Left unchecked, government bureaucracies will err on the side of expansiveness. That is their nature; they cannot help themselves. Some years later, when I was working in the White House, I received complaints about a proposed Treasury Department regulation designed to implement a statute addressing the highly technical issue of non-discrimination in pension plans. The statutory text was one sentence; the proposed implementing rule ran to some 600 pages. I didn't have time to read this regulatory "War and Peace" but decided to call the appropriate Treasury official with this suggestion: can't you at least cut the number of pages in half?
I no longer recall the outcome, but a few years after leaving government, at a reception, I met the career Treasury official who had drafted the initial 600-page proposed rule. He was neither a bad person nor a Communist intent on bringing the Republic to its knees. He was simply doing his job, toiling away alone in the bowels of the Treasury or Internal Revenue Service. He had never worked in the private sector and had not considered the practical, immediate impact of his masterpiece.
Lawyers who bill by the hour appreciate incentives, and like accountants, lawyers relish complexity. When you're paid $600 per hour, two things follow: more pages to read are better than fewer pages, and there's a massive incentive to be an extremely slow reader. A 600-page regulation on pension plan nondiscrimination is catnip to lawyers and accountants who specialize in such arcane, complex rules. First, they have to read and understand the rule. Next, they will involve associate attorneys, paralegals, and junior accountants to help draft internal memoranda that, ultimately, will be reworked as advice memos for existing clients or to solicit new clients. That's how the system works and how the game is played.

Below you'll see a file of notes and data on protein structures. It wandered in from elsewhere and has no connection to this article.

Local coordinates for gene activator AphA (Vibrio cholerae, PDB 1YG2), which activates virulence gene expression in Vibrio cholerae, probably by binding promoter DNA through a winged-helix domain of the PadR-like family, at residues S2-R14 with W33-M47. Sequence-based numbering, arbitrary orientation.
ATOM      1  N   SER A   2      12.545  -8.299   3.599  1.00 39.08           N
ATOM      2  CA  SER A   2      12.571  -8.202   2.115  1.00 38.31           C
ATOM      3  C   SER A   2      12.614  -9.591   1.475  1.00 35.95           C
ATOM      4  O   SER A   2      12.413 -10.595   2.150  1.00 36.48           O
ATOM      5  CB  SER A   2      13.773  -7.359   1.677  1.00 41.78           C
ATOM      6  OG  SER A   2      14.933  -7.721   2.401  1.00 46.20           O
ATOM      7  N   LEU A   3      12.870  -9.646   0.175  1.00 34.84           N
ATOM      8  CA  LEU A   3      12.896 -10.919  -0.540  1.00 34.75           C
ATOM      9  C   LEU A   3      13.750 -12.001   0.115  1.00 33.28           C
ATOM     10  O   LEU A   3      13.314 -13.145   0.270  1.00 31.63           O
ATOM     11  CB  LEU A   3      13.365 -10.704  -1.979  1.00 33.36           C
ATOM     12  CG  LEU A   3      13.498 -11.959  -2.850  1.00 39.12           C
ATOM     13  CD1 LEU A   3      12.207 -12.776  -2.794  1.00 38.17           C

Our new president wants to "drain the swamp" of Washington. He believes that reducing regulations will promote greater economic growth. Over the coming months and years, this effort will take several shapes. Some efforts will require Congressional action; others will require notice-and-comment rulemaking. (Repealing Obamacare will probably require a little of both.)
As these efforts evolve, the new president's cabinet and agencies should consider Bill Bennett's example and take a closer look at their own department and agency internal practices and reduce the clutter. This approach is neither conservative nor liberal: it is good government that should be practiced by all administrations, Democratic and Republican.
We want a government that works effectively and efficiently for all Americans and not just the people who staff our government or the cottage industries that feed off it.
Charles Kolb served as Deputy Assistant to the President for Domestic Policy from 1990-1992 in the George H.W. Bush White House. He was president of the French-American Foundation - United States from 2012-2014 and was president of the Committee for Economic Development from 1997-2012.